Writers’ Federation of Nova Scotia announces East Coast Literary Awards short list

Awards celebrate a diversity of regional voices in non-fiction, poetry and fiction

The Writers’ Federation of Nova Scotia released the short list for the 2015 East Coast Literary Awards this morning. These three awards celebrate and promote excellence in writing from Atlantic Canada.

The Thomas Raddall Atlantic Fiction Award, valued at $25,000, is one of  Canada’s largest literary prizes. It was established by Raddall himself and is today supported by his family. It was envisioned to provide “the gift of the and peace of mind” that is key to creating new writing. This year’s short list includes:

The Evelyn Richardson Non-Fiction Award, valued at $2,000, was created in the early 1980s to honour the best non-fiction titles. It’s named for Evelyn Richardson, who in 1945 won the Governor General’s Non-Fiction Award for We Keep A Light, her memoir of life in a family of lighthouse keepers in Shelburne County. This year’s short list includes:

The J.M. Abraham Poetry Award, valued at $2,000, was created by the local writing community two decades ago. This year’s short list includes:

The awards jurors reviewed 62 submitted titles by writers from all four provinces to select the nine finalists. Each year, the East Coast Literary Awards introduces local, national and international readers to remarkable works written by Atlantic Canadians.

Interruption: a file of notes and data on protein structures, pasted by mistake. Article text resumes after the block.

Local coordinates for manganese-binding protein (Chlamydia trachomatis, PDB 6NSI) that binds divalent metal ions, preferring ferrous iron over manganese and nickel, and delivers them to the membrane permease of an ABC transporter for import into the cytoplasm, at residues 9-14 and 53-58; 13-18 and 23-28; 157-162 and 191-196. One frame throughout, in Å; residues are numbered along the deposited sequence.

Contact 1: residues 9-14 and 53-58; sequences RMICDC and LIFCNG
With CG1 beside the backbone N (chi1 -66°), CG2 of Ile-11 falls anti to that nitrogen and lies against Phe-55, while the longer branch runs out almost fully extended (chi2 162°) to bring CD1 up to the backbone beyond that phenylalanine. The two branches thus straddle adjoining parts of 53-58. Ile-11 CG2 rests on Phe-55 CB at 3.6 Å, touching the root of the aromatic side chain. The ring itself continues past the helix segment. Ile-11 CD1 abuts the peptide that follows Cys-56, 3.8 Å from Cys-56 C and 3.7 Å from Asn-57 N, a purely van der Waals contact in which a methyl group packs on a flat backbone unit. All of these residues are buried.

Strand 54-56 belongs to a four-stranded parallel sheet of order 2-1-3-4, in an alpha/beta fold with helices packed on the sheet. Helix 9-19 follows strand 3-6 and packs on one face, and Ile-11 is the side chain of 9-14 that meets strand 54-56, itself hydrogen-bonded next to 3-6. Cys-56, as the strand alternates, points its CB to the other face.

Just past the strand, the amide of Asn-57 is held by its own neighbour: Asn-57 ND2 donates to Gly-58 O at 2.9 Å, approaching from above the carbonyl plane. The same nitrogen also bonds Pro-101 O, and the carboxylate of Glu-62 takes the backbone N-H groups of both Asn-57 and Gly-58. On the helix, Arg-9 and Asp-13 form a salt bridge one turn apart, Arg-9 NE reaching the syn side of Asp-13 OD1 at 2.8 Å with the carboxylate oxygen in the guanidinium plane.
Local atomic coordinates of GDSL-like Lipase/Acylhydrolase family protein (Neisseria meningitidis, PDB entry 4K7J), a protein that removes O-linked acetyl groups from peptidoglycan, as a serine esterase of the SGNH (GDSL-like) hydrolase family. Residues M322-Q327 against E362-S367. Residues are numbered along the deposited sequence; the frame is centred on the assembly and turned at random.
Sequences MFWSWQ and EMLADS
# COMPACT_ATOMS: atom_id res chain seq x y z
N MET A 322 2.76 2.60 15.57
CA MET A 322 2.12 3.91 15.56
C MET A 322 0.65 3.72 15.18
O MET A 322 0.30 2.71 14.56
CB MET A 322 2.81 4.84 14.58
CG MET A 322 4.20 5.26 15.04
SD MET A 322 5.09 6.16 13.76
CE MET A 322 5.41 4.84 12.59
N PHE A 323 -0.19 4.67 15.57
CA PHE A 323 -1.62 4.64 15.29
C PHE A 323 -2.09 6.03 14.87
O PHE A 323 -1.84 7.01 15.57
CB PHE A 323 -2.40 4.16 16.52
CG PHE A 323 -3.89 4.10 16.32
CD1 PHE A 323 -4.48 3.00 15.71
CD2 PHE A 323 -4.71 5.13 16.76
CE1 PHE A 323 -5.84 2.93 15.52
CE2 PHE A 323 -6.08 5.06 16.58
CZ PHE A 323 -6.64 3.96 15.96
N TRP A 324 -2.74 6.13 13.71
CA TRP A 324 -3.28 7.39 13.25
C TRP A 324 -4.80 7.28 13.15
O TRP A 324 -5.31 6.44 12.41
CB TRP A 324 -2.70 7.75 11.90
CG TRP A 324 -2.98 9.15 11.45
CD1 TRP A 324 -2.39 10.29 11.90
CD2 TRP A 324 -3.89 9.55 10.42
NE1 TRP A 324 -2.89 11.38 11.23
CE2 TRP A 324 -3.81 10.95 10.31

Full details of shortlisted titles and writers will be available tomorrow on the WFNS website, and winners will be announced at the East Coast Literary Awards presentation in Halifax on June 6, following a series of readings celebrating the shortlisted writers.

The Writers’ Federation of Nova Scotia was established in 1976 to provide advice and assistance to writers at all stages of their careers, encourage greater public recognition of writers and their achievements, and enhance the literary arts in our regional and national culture.

Written By

Kim Hart Macneill is a journalist and magazine editor whose work has appeared in This Magazine, Canadian Business, and East Coast Living. She divides her time between Halifax and Moncton.

More from Kim Hart Macneill

A book launch like no other

Beth Powning’s A Measure of Light inspires recreation of 17th Century Puritan...
Read More
[ajax_load_more container_type="div" css_classes="post-item-inner entry-image inview entry-image-inner image-tint entry-details entry-header" post_type="post" sticky_posts="true" posts_per_page="3" post_format="standard" category="news,features,reviews,excerpts,columns" category__not_in="8,3116,3117,3111,3113,1269,1573,1269,1573,1225,1406,1866,845,950,620,447,36,23,42,1634,2026,2116,2803,2802,3092,3115,1394,770,389,22,505,41,9,7,38,1889,1,37" pause="true" transition_container="false" destroy_after="5" button_label="load more" button_loading_label="loading..." category=""]

Leave a Reply

Your email address will not be published. Required fields are marked *